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September 11, 2001 Terrorist Attack/Detentions

Soon after September 11, the U.S. government began secretly detaining people, mostly male, Arabic or Muslim non-citizens. By late November, more than 1200 people had been detained.

At that time the government admitted that only 10 to 15 of the detainees are suspected as al Qaeda sympathizers, and that no evidence links them directly to the attacks. Most of these people are being held in New York on material witness[?] warrants.

About 500 are in federal custody on immigration charges.

About 70 young Israelis have been detained, mostly on charges of tourist visa violations.

Detainees

Osama Awadallah wrote about one of the hijackers in a college exam book.

Mohdar Abdallah's name was found on a slip of paper in a rental car one of the hijackers parked at Dulles International Airport.

Hady Hassan Omar, an Egyptian antiques dealer from Arkansas, made plane reservations on a computer at Kinko's[?] about the same time one of the hijackers did so at the same place.

Osama Elfar (November 9, 1971- ), an Egyptian from Alexandria, Egypt, came to the United States in 1996 to attend Embry-Riddle Aeronautical University[?] in Daytona Beach[?], Fla., the same flight school one of the hijackers attended. He worked as a flight mechanic for Trans States Airlines[?] at Lambert-St. Louis International Airport[?] for several years. On September 24, he was arrested by FBI agents, who also seized his address book, phone bills and computer. On October 5, he was administered a lie detector test. He has been detained at Mississippi County Correctional Facility[?] in Charleston, Missouri since. In early November, he received a "voluntary departure", which forces one to leave the country but does not forbid a later return. On November 23, he was scheduled to depart, but he was not released. He began a hunger strike that day; as he was already fasting during the day for Ramadan, he now only drinks a single glass of water at sunset. He is being represented by Dorothy Harper[?].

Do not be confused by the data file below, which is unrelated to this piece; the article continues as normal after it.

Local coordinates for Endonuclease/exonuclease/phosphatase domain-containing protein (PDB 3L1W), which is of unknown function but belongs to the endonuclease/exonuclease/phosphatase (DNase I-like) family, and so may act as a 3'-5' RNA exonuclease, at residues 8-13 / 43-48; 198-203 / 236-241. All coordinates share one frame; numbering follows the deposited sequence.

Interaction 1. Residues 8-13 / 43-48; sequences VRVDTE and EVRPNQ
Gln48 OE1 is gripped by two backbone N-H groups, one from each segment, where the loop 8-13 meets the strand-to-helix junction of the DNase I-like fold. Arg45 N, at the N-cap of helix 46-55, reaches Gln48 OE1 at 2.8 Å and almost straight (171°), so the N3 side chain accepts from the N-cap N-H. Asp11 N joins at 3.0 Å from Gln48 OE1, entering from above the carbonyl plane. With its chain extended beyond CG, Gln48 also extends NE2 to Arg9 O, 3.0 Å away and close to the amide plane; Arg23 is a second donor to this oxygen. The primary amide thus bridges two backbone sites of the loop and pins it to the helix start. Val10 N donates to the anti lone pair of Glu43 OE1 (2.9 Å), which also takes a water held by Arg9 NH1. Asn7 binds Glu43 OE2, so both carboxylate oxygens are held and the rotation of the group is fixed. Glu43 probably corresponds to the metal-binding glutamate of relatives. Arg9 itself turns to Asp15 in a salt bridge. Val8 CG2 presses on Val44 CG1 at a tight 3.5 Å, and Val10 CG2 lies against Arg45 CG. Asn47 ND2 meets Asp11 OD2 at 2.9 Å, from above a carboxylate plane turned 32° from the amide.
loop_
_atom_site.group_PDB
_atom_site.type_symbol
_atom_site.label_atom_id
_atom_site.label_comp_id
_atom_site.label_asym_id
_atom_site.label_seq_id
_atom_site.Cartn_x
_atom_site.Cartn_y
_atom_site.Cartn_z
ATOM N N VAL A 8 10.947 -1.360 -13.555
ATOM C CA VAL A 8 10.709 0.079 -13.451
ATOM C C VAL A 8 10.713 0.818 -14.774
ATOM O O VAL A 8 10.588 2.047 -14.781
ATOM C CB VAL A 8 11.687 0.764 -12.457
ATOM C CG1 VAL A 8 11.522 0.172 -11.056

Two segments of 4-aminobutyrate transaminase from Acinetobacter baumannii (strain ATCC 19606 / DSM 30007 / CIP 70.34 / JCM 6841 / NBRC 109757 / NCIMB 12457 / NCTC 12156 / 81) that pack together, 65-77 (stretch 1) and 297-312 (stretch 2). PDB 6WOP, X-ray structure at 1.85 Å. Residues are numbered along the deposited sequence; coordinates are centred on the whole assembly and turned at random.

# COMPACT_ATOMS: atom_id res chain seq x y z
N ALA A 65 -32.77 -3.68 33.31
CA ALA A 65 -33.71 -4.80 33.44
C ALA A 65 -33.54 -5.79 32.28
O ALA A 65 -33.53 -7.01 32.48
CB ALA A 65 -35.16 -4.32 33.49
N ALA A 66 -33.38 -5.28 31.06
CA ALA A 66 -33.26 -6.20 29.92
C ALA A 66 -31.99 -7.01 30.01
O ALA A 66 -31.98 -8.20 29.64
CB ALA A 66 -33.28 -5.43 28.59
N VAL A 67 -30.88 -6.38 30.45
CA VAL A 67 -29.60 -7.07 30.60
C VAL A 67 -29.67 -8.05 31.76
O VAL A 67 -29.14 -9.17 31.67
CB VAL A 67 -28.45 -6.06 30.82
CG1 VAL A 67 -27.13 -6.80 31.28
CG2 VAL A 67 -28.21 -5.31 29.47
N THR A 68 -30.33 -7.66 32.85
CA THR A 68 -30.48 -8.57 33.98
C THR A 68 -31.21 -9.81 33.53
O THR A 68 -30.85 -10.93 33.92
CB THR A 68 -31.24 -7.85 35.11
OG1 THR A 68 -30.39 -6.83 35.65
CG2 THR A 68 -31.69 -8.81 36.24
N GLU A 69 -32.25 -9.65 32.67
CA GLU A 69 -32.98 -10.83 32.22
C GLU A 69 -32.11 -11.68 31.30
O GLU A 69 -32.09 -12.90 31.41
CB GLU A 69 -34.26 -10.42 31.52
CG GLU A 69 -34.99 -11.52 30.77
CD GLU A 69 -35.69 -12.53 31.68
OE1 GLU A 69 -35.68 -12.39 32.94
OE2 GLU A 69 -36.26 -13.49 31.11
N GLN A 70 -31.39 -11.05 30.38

Ali al-Maqtari, 26, was born in Yemen, studied in France and came to the United States on a tourist visa in 2000 hoping to become a French teacher. In June 2001, he married Tiffinay Hughes, a native of North Carolina and a convert to Islam, whom he met through an online chat room. They moved to New Haven, Connecticut, where he planned to study at Southern Connecticut State University that fall. Hughes, a member of the National Guard, wanted to enlist in the U.S. Army. On September 13, while wearing a head scarf, she picked up her military orders in Massachusetts to go to Fort Campbell, Kentucky[?]. While Al-Maqtari drove her there, her photograph was posted at the Fort Campbell guardhouse. Upon their arrival on September 15, he was taken to Memphis, Tennessee for questioning. Two box cutters and postcards of New York City were found in the car. They were both administered polygraph tests; Hughes was informed that the tests showed that she and her husband had lied, and that the results were being sent to the Pentagon.

Guards followed Hughes around the base, while other soldiers openly asked her if she was a spy. On October 28, she took an honorable discharge[?], as encouraged by base officers.

Al-Maqtari's detention began on September 17 at the West Tennessee Detention Center[?] in Mason, Tennessee. He was allowed to speak on telephone with his wife once a week. On October 1, an immigration judge agreed to release him on $50,000 bond, but the Immigration and Naturalization Service appealed to the Board of Immigration Appeals[?], claiming he was a danger to the community. The board said the service could continue to hold Mr. Maqtari, but asked for additional proof.